U.S., Japan say first test of Raytheon’s new SM-3 missile a success

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The United States and Japan announced on Sunday the first live-fire test of Raytheon Co's new Standard Missile-3 (SM-3) Block IIA missile that is being jointly developed by the two countries for several billion dollars.

Rick Lehner, spokesman for the U.S. Missile Defense Agency, said the test conducted on Saturday from the Point Mugu Sea Range off the coast of California was a success.

Lehner said the United States spent just over $2 billion on the weapons program, while Japan contributed about $1 billion.

The SM-3 IIA is a 21-inch variant of an earlier SM-3 missile, which works with the U.S. Aegis combat system built by Lockheed Martin Corp to destroy incoming ballistic missile threats in space.

Riki Ellison, who heads the non-profit Missile Defense Advocacy Alliance, said: "It is the U.S. Department of Defense's best case of equal funding and engineering shared with an allied country to develop and … field a new weapon system to better enhance the national security of both nations."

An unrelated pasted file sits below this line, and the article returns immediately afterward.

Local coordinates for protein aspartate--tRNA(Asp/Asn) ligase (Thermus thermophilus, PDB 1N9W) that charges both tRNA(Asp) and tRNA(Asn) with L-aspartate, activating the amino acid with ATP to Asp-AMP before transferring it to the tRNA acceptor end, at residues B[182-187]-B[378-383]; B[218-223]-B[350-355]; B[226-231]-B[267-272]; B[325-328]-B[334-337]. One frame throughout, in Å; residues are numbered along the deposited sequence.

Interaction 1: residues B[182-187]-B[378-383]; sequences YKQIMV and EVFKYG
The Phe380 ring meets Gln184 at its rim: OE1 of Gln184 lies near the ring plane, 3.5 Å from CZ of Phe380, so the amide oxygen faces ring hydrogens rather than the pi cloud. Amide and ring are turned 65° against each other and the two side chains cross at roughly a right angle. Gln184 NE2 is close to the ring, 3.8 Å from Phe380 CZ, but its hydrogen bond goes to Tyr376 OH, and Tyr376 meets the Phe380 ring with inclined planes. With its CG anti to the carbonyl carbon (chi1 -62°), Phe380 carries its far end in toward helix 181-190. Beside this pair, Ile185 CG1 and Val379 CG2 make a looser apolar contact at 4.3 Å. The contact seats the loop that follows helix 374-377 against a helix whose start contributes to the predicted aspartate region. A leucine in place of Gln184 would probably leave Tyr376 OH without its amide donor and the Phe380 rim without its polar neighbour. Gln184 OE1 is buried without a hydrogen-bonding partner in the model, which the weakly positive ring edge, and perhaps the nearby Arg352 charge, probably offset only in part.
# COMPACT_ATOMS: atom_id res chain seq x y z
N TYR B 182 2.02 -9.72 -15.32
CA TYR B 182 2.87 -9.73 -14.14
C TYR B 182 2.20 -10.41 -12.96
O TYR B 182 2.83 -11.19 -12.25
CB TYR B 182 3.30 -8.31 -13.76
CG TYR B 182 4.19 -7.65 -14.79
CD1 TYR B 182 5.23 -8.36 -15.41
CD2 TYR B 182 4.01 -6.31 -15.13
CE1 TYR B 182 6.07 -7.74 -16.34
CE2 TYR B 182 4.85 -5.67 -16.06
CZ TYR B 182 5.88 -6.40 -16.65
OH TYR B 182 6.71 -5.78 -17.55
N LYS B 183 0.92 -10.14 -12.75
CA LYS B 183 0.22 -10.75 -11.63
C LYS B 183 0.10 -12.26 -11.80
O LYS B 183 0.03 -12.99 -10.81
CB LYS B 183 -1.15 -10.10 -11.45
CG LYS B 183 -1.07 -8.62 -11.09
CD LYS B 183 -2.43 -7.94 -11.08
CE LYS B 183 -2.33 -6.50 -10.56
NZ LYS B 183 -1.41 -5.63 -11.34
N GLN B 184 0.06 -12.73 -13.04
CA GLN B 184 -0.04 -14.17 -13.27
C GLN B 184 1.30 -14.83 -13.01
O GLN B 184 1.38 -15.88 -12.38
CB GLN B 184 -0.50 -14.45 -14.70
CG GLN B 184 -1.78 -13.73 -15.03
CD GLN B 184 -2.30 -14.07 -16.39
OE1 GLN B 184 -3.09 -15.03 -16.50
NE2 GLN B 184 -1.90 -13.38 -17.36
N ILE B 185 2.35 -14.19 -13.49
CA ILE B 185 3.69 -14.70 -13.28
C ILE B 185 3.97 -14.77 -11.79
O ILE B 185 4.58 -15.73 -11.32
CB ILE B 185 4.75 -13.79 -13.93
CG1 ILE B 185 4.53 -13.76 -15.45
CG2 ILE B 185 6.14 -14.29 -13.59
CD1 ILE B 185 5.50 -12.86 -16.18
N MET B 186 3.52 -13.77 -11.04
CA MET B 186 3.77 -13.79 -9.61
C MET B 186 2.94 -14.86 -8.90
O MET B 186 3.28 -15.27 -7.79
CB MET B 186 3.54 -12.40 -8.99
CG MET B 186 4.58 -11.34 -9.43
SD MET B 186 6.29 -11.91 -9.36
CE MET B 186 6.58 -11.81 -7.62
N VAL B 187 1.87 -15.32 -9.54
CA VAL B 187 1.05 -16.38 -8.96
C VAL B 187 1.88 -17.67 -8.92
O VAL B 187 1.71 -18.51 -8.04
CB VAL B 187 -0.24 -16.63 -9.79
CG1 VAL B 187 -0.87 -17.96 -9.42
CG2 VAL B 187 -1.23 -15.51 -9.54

Raytheon said the new SM-3 IIA missile had bigger rocket motors and a more capable kill vehicle that would allow the missile to engage threats sooner and protect larger regions from short- to intermediate-range ballistic missile threats.

Saturday's test evaluated the performance of the missile's nosecone, steering control, and the separation of its booster, and second and third stages. No intercept was planned, and no target missile was launched, said U.S. and company officials.


"The success of this test keeps the program on track for a 2018 deployment at sea and ashore," said Taylor Lawrence, president of Raytheon's missile systems business.

Ellison said three more years of testing were planned for the new missile before it was put to use on U.S. Navy Aegis ships, Japan's Kongo ships, and at land-based Aegis Ashore sites in Poland and Romania.


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